Waitaminute. Today I am reading in the Austin American-Statesman that the people most concerned with the growth of charter schools at the expense of beleaguered public schools are now arguing for more accountability in charter schools.
You’ve got to be kidding.
One of the ways that charter schools have gotten where they are is through the fact that there is no accountability for them. Charter schools, you see, are exempted from any state-mandated high-stakes tests that are administered in a public schools. Tests that determine how you are placed in the 4-level school rating system that we have here in Texas
They don’t have to worry about them, prepare their students for them, or burn any of the 25 to 45 days of instruction for state-mandated testing administration.
All they have to do is teach their students (or should I say “clients”).
What luxury is that?
But now we are reading that this is not desired, no not at all. They want testing, and they want to be held accountable for what they are teaching their clients.
And I have to ask why, as one who is subjected to testing, and performance-rated by their results, why in all eternity do they want that?
Said Greg Richmond, president of the National Association of Charter School Authorizers:
“If our goal is to increase the number of great schools, you can't get there by approving bad schools and letting them stay open."
Well that makes sense. The greatest objection to the growth of charter schools is that they are not as effective as public schools. By some comparative measure, according to the article, 6% of public schools are rated “Unacceptable” in the state’s rating system compared to 11% of all charter schools.
I think that even this is a low figure, and in truth, there is no way to compare the two because as I wrote above, students at charter schools do not take the state tests. I prefer to point to the Center for Research on Education Outcomes (CREDO) at Stanford University, whose 2009 study demonstrated that 37% of all charter schools underperformed compared to their public school equivalents.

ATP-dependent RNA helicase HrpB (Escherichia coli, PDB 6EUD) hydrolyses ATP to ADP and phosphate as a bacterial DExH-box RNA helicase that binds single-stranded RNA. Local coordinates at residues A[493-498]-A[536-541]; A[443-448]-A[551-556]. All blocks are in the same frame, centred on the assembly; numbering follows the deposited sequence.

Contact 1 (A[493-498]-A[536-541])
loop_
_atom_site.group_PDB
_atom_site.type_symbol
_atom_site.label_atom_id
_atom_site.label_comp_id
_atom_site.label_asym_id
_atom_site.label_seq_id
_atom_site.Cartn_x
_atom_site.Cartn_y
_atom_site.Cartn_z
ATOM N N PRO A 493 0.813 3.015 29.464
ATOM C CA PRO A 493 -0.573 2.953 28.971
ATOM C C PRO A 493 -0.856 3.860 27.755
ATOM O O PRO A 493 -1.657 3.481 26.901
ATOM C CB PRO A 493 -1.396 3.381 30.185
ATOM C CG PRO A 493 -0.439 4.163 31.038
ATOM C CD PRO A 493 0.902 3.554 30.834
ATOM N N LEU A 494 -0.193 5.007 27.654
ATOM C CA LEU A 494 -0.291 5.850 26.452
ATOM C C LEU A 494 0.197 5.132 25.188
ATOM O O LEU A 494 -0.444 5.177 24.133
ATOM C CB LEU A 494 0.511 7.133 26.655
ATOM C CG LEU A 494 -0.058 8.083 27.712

Nevertheless, it is nice to see that charter school proponents want this in the face of the fact that, historically, charter schools do not perform as well as their public peers.
But then I have to stop myself and ask why. Why submit themselves to this abuse? Ever the pessimist, I have to suspect some sort of agenda, and I think I have happened on one.
In Texas we have a cap on the number of charter schools that may be authorized. That is, there are a bunch of low-performing schools that are taking up some of these spots. It does no one, who is a proponent of charter schools and vouchers, any good if some of these schools are stinkers. And wouldn’t it be better if the stinkers were shoved out in favor of high performers? High performers who are also known as “our friends?” Friends who can cherry pick and put together schools with motivated students?
And in doing so, by increasing the cherry picking, charter school proponents not only enrich their friends but also turn around the unfortunate statistics that seem to haunt them and give public school proponents such fodder for their cannons.
Because when you load up the charter schools with the state’s best students, the state’s least students concentrate in the public schools, and all of a sudden we have a taxpayer hue and cry over why we are throwing our tax money away at low-performing public schools, fueling movement to privatize the rest of the public schools.
And then everybody gets to cash in.
And then we have a world where public education as we know it disappears forever.
Also known as Republican Heaven.